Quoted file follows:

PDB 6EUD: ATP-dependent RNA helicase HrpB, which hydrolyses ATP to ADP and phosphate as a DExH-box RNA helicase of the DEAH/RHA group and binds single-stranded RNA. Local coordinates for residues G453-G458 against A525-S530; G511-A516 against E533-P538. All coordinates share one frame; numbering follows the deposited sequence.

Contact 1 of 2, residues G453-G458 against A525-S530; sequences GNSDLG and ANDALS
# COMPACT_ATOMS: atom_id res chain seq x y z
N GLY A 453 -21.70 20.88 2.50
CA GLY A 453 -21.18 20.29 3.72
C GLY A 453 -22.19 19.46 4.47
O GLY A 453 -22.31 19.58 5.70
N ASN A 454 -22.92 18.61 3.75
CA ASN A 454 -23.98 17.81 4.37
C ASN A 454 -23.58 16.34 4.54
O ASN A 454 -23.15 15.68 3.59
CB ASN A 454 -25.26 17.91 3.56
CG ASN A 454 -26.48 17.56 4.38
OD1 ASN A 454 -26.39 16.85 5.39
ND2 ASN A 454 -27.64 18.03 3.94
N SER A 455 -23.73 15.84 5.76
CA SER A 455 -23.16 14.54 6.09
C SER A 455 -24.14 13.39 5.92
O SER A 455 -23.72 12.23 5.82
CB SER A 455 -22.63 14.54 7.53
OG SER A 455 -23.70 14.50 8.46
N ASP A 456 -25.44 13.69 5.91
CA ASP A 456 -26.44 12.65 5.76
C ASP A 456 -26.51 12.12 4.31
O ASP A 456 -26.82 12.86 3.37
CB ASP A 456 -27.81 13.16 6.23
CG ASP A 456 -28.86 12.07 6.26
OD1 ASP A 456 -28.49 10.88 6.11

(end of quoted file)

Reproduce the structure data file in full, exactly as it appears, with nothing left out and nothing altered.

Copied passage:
PDB 6EUD: ATP-dependent RNA helicase HrpB, which hydrolyses ATP to ADP and phosphate as a DExH-box RNA helicase of the DEAH/RHA group and binds single-stranded RNA. Local coordinates for residues G453-G458 against A525-S530; G511-A516 against E533-P538. All coordinates share one frame; numbering follows the deposited sequence.

Contact 1 of 2, residues G453-G458 against A525-S530; sequences GNSDLG and ANDALS
# COMPACT_ATOMS: atom_id res chain seq x y z
N GLY A 453 -21.70 20.88 2.50
CA GLY A 453 -21.18 20.29 3.72
C GLY A 453 -22.19 19.46 4.47
O GLY A 453 -22.31 19.58 5.70
N ASN A 454 -22.92 18.61 3.75
CA ASN A 454 -23.98 17.81 4.37
C ASN A 454 -23.58 16.34 4.54
O ASN A 454 -23.15 15.68 3.59
CB ASN A 454 -25.26 17.91 3.56
CG ASN A 454 -26.48 17.56 4.38
OD1 ASN A 454 -26.39 16.85 5.39
ND2 ASN A 454 -27.64 18.03 3.94
N SER A 455 -23.73 15.84 5.76
CA SER A 455 -23.16 14.54 6.09
C SER A 455 -24.14 13.39 5.92
O SER A 455 -23.72 12.23 5.82
CB SER A 455 -22.63 14.54 7.53
OG SER A 455 -23.70 14.50 8.46
N ASP A 456 -25.44 13.69 5.91
CA ASP A 456 -26.44 12.65 5.76
C ASP A 456 -26.51 12.12 4.31
O ASP A 456 -26.82 12.86 3.37
CB ASP A 456 -27.81 13.16 6.23
CG ASP A 456 -28.86 12.07 6.26
OD1 ASP A 456 -28.49 10.88 6.11